Want to use your birding skills to advance our understanding of climate change's impact on birds? Then Climate Watch is for you.
This innovative community-science program enlists volunteer birders across North America to count certain bluebirds and nuthatches in the same place (or places) twice each year. By sticking to a scientific protocol and sharing their results, these community scientists help track whether birds are moving in accordance with projections from Audubon's climate models.
This is a scientific effort, so following the protocol precisely is important. To that end, Audubon has recruited a network of Climate Watch Coordinators to help participants get the technical details right, including the selection of a survey plot and sharing results with Audubon's climate scientists.
Sign up to join Climate Watch below; scroll down further for more information.
Want to participate in Climate Watch?
Climate Watch participants do not need to be expert birders, but should know how identify target species by sight and sound or be interested in learning to do so.
Click here to find a Climate Watch Coordinator in your area. The coordinator will provide the information you need to get started.
If there is no coordinator nearby, you can still participate. Click here to learn more about the scientific protocol and register.
Are you an experienced birder interested in becoming a Climate Watch Coordinator?
Climate Watch Coordinators are volunteers who manage their area’s participation in Climate Watch by recruiting participants, coordinating their efforts, and ensuring that the data they collect are submitted to the national Climate Watch team.
Interested? Sign up here.
Curious about Climate Watch?
Sign up here to get updates about the program and be the first to hear about future opportunities to participate.
Climate Watch takes place during two distinct seasons—winter (January 15-February 15) and summer (May 15-June 15)—each year. Participants are free to conduct their surveys at any time during these time windows.
Volunteers in our pilot period generally were able to complete one survey square in two to four hours (12 five-minute point counts per square). Surveys should either be started in the morning and completed before noon, or started in the afternoon and completed before sunset.
Climate Watch focuses on bluebirds and nuthatches: Eastern Bluebird, Mountain Bluebird, Western Bluebird, White-breasted Nuthatch, Red-breasted Nuthatch, Brown-headed Nuthatch, and Pygmy Nuthatch. Bluebirds and nuthatches are easy to identify, have an enthusiastic constituency, and Audubon’s climate models for these species offer strong predictions for range shifts for us to test. In future years, Climate Watch will include additional target species threatened by climate change covering a broader range of habitats and regional interests.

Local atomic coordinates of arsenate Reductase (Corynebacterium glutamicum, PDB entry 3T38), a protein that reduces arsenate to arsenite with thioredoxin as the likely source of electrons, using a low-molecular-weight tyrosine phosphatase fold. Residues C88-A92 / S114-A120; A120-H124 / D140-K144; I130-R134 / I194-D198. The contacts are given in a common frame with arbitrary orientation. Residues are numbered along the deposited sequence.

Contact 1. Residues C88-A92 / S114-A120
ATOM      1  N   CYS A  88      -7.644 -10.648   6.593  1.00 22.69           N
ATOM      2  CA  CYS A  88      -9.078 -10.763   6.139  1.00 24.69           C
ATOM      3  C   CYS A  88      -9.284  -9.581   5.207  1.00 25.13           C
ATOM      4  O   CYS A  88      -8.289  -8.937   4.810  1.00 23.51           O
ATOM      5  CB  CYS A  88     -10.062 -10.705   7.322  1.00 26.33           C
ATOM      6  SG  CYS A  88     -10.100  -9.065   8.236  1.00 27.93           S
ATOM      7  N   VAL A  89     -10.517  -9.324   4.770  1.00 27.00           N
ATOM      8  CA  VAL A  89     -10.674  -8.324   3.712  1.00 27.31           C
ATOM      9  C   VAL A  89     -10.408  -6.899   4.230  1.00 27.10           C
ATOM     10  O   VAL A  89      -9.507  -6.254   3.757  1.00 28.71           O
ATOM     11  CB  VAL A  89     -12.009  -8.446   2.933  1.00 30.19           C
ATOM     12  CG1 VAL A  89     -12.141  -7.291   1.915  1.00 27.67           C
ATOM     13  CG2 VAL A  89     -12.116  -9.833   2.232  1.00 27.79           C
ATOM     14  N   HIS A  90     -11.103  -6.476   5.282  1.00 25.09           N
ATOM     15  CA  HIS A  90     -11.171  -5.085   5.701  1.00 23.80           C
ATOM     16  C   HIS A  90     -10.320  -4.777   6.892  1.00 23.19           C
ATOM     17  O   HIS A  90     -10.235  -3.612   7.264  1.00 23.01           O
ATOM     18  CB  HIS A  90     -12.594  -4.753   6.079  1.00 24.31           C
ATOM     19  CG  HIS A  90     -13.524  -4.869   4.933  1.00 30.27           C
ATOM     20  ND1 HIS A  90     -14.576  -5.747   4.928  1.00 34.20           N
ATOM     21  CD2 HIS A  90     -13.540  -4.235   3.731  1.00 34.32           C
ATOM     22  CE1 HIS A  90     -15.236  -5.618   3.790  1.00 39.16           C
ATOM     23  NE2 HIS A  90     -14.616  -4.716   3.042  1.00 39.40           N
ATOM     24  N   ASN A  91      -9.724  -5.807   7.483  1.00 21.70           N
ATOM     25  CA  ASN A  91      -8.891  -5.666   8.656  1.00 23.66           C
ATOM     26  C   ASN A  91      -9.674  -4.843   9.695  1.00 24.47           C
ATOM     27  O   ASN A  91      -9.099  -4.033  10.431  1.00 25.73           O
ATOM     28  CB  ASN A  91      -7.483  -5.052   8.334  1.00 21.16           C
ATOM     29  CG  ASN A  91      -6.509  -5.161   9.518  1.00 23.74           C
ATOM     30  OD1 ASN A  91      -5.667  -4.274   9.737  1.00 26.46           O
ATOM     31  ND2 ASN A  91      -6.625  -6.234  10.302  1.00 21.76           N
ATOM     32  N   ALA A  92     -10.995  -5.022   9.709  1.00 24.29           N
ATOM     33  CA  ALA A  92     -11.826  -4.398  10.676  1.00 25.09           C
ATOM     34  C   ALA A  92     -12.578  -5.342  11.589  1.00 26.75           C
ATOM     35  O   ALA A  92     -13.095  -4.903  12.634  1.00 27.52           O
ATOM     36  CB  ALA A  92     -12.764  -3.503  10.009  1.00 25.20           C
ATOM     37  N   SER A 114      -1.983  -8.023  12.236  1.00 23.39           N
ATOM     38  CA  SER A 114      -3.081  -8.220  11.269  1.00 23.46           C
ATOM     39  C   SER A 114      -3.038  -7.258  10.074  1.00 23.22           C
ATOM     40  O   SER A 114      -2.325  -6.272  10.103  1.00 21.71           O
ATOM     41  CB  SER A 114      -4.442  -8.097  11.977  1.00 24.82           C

Climate Watch focuses on areas of predicted change for bluebirds and nuthatches at each location across the continent. Audubon provides volunteers with maps of each location, overlaid with a grid of 10 km x 10 km squares showing species-specific predictions for each square based on the climate models. A Climate Watch Coordinator can help select your location and survey square.
How to count
Using the maps provided, volunteers survey appropriate habitat within a square and conduct 12 point counts of five minutes each, then record the number and species of all birds seen or heard within 100 meters.
How data will be used
Audubon’s Birds and Climate Change Report predicts that more than 300 North American bird species will lose more than 50 percent of their current climatic range by 2080. For example, the beautiful Mountain Bluebird is climate-threatened because in the vast majority of its summer range, the climate conditions that this bird needs—temperature, amount of rainfall, and other environmental factors—will shift northward and eastward. This bird may be able to move into new areas over time, or it may struggle to adapt. To test the report’s predictions, Audubon has developed Climate Watch, which aims to document species’ responses to climate change and test Audubon’s climate models by having volunteers in the field look for birds where Audubon’s climate models predict they will be in the 2020s. This information helps Audubon target our conservation work to protect birds.